In Hijito—selected by Eduardo C. Corral as winner of the 2018 Broken River Prize—Carlos Andres Gomez writes of brutality and beauty with the same urgency and with a truth that burns readily; it is a collection of survival instincts. As a vital and tender exploration and deconstruction of contemporary society, his poetry engages with America's ever-changing landscape and the ways in which race, gender, and violence coalesce. Called "powerful, truthful, and sublime" by Cornel West, Gomez's words are a necessary paean to hope and courage in the modern world.
About the Author
Carlos Andres Gomez is a Colombian American poet from New York City. He is the author of the memoir Man Up: Reimagining Modern Manhood (Penguin Random House, 2012). He is a graduate of the University of Pennsylvania and the MFA Program for Writers at Warren Wilson College.
"One loss makes you feel all the other losses, writes Carlos Andres Gomez in this searing and inquisitive collection. His attentiveness to language and to pain is unflinching. Craft and empathy are inseparable; lyrical pleasures resonate with tenderness and sorrow. The poems pull something usable from // the wreckage of performative masculinity, police brutality, and displacement. And what's usable from misery? Gomez's deft control of language--the syntax is nimble, the diction is zoetic--brings us close to the boundless resilience that helps us survive, change." —Eduardo C. Corral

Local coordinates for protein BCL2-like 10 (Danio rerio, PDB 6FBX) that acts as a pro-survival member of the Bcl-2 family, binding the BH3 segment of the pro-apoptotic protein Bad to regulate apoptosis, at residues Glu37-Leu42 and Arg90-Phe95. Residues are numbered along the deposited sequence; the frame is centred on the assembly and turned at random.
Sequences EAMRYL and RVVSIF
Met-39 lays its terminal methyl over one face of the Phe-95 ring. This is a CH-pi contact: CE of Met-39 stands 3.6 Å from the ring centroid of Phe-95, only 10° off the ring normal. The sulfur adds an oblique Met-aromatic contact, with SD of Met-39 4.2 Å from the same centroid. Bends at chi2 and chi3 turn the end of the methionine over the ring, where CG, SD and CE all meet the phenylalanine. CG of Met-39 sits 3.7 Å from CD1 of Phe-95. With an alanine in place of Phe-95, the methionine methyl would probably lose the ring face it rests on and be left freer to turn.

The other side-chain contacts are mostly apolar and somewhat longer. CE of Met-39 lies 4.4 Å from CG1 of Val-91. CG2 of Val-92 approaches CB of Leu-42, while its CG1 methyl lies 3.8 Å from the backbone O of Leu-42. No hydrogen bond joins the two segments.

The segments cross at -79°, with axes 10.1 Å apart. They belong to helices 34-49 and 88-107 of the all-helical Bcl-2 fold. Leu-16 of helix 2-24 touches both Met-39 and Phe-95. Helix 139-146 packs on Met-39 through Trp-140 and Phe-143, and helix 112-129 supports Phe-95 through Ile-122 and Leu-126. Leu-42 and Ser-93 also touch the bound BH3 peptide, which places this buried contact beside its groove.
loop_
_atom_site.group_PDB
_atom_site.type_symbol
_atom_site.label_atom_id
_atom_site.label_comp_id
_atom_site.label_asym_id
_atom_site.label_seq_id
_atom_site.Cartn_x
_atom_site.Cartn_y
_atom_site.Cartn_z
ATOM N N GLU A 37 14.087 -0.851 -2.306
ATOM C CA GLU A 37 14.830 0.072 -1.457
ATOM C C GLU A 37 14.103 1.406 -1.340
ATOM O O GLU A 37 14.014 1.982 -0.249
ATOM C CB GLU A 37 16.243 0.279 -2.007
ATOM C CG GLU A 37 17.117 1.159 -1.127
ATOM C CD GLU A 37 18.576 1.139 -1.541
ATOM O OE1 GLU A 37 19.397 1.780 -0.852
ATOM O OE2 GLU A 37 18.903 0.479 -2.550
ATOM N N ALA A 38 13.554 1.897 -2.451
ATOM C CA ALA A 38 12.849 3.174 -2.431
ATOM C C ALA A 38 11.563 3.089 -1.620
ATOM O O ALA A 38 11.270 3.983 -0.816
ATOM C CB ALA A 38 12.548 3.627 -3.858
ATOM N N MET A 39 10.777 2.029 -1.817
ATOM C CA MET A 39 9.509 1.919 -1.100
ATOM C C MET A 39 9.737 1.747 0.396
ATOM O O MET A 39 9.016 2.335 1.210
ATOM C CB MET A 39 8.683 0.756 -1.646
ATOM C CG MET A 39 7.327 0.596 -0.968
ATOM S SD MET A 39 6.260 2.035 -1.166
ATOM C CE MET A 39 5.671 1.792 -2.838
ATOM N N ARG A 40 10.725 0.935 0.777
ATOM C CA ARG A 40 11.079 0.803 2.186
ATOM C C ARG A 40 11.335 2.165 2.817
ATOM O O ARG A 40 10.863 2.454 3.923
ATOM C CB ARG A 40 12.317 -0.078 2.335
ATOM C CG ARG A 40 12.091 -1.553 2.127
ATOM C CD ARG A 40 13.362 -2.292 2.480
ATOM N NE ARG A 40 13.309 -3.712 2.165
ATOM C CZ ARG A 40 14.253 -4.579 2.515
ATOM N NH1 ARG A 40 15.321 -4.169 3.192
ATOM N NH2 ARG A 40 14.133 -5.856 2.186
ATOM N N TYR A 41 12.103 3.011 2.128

"Gomez makes an impressive debut in this collection, singing of family, bullets, survival and smoke. This hijito is a tiny growl / at first / that blossomed / into a wail." —Tyehimba Jess, winner of the Pulitzer Prize for Poetry
"Striking, searching, and serious. Carlos Andres Gomez poems often leap landscapes beyond the West and ask us to consider the history we have been taught, how we speak it and carry it in our bodies. There is an earned depth and urgency to Gomez as a poet." —Raymond Antrobus, Rathbones Folio Prize winner.